So pre-amble over. After sneaking off work early (don’t tell the boss) we hit the road for one of the longest legs of the whole journey down the Channel Tunnel terminal.

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Kids excited, Daddy weary

We prefer to get over the channel and spend the first night in France so we can get a good start the next day. The terminal was deserted and we were in France within an hour of getting off the Motorway. I hate the tunnel crossing, it’s hot, stuffy and claustrophobic but at least it was quick (and cheap!).

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The novelty wears off

It was a stunning evening so rather than go straight to our B&B hotel in Boulogne we took a stroll on the coast at Cap Blanc Nez just south of Calais.

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View south towards Boulogne

The views of the cliffs the coast and back across to Blighty were superb with a gorgeous sunset thrown into the bargain.

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Bye Bye Blighty for 3 weeks

There is a massive war memorial and the cliffs are honeycombed with old wartime bunkers and emplacements.

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Memorial

The coast is much nicer than I imagined with lovely rolling hills and pretty towns as well as the coast itself. ED over at Beating the Bounds spent a week on this part of the coast this summer you can see the first of his posts on this area here. It would be well worth a visit sometime but for now we had to be satisfied with an hour’s walk before we headed to our hotel for the night. We were on our way.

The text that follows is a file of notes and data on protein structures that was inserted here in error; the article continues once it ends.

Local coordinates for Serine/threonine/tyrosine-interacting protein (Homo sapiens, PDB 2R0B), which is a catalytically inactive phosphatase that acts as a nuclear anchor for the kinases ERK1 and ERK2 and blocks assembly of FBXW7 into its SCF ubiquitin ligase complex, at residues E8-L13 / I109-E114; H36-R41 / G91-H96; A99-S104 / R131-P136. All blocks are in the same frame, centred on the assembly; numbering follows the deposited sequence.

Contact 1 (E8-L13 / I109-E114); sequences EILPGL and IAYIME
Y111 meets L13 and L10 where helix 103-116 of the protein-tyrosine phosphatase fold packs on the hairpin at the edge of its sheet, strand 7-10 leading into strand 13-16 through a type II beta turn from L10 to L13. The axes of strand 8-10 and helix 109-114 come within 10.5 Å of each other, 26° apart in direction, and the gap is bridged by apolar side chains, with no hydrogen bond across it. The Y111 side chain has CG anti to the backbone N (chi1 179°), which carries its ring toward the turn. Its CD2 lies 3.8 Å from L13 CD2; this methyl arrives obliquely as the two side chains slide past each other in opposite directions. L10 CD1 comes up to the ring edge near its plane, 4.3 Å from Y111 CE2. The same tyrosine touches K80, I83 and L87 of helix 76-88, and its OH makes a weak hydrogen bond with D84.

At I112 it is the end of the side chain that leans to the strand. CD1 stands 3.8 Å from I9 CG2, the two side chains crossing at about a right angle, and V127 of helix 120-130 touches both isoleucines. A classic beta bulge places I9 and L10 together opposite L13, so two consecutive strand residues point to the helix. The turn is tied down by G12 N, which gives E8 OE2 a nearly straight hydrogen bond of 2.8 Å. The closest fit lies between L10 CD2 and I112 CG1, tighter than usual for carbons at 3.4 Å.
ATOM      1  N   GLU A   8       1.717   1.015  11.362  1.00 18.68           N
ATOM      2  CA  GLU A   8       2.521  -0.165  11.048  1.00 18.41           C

What can I tell you about the drive through northern France. Not much really, pleasant but un-diverting so we just hit the motorway and ticked off the miles while D ticked off the road atlas pages, L watched endless movies and Jane learned her lines for her upcoming play. There was brief excitement as we glimpsed the Eiffel Tower in Paris and travelled through the brand new and eerily empty new A86 tunnel under the city.

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Paris - well under it on the A86

I’d been worried about the traffic and getting lost but we breezed through and were out into the flat and rather featureless expanses of northern France before you could say pain chocolat.

Nice thing about French motorways is they put rather pleasant picnic areas with kids play areas ever 20 miles or so which breaks up the journey.

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There is always time to play

The Jones family plan their holidays with military precision so we are equipped with in-car fridge and brew-making capability for that perfect picnic every time (I watch too much TV and too many adverts as you can tell). The previous year I’d informed the kids how you could see the climate change as we travelled south, increased temperatures, bluer sky that sort of thing. Obviously it got colder and pished it down all the way! This year it had been sunny since we left home and it did indeed get hotter as we travelled south. By the time we arrived in Clermont Ferrand it was in the high 20’s and glorious. The weather remained that way for almost the entire 3 weeks